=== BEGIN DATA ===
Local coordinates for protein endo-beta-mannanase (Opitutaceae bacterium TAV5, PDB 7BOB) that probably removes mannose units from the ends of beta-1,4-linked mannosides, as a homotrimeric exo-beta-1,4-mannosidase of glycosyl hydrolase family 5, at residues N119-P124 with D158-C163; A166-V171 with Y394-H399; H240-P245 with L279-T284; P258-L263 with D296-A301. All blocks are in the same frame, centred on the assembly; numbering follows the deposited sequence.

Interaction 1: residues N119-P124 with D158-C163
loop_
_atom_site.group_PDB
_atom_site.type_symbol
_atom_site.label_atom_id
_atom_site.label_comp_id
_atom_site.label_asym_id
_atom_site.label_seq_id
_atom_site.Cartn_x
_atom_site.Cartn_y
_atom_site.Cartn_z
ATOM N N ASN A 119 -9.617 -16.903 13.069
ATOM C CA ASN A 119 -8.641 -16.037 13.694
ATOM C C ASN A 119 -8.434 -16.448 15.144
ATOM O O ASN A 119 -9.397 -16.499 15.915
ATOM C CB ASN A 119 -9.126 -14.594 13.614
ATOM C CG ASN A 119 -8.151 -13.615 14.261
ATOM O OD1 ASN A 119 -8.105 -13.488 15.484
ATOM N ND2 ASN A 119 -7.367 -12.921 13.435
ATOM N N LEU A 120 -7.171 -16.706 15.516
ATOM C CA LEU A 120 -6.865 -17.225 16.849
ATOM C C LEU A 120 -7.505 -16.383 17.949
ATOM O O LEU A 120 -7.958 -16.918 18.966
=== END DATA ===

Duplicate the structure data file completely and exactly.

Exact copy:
Local coordinates for protein endo-beta-mannanase (Opitutaceae bacterium TAV5, PDB 7BOB) that probably removes mannose units from the ends of beta-1,4-linked mannosides, as a homotrimeric exo-beta-1,4-mannosidase of glycosyl hydrolase family 5, at residues N119-P124 with D158-C163; A166-V171 with Y394-H399; H240-P245 with L279-T284; P258-L263 with D296-A301. All blocks are in the same frame, centred on the assembly; numbering follows the deposited sequence.

Interaction 1: residues N119-P124 with D158-C163
loop_
_atom_site.group_PDB
_atom_site.type_symbol
_atom_site.label_atom_id
_atom_site.label_comp_id
_atom_site.label_asym_id
_atom_site.label_seq_id
_atom_site.Cartn_x
_atom_site.Cartn_y
_atom_site.Cartn_z
ATOM N N ASN A 119 -9.617 -16.903 13.069
ATOM C CA ASN A 119 -8.641 -16.037 13.694
ATOM C C ASN A 119 -8.434 -16.448 15.144
ATOM O O ASN A 119 -9.397 -16.499 15.915
ATOM C CB ASN A 119 -9.126 -14.594 13.614
ATOM C CG ASN A 119 -8.151 -13.615 14.261
ATOM O OD1 ASN A 119 -8.105 -13.488 15.484
ATOM N ND2 ASN A 119 -7.367 -12.921 13.435
ATOM N N LEU A 120 -7.171 -16.706 15.516
ATOM C CA LEU A 120 -6.865 -17.225 16.849
ATOM C C LEU A 120 -7.505 -16.383 17.949
ATOM O O LEU A 120 -7.958 -16.918 18.966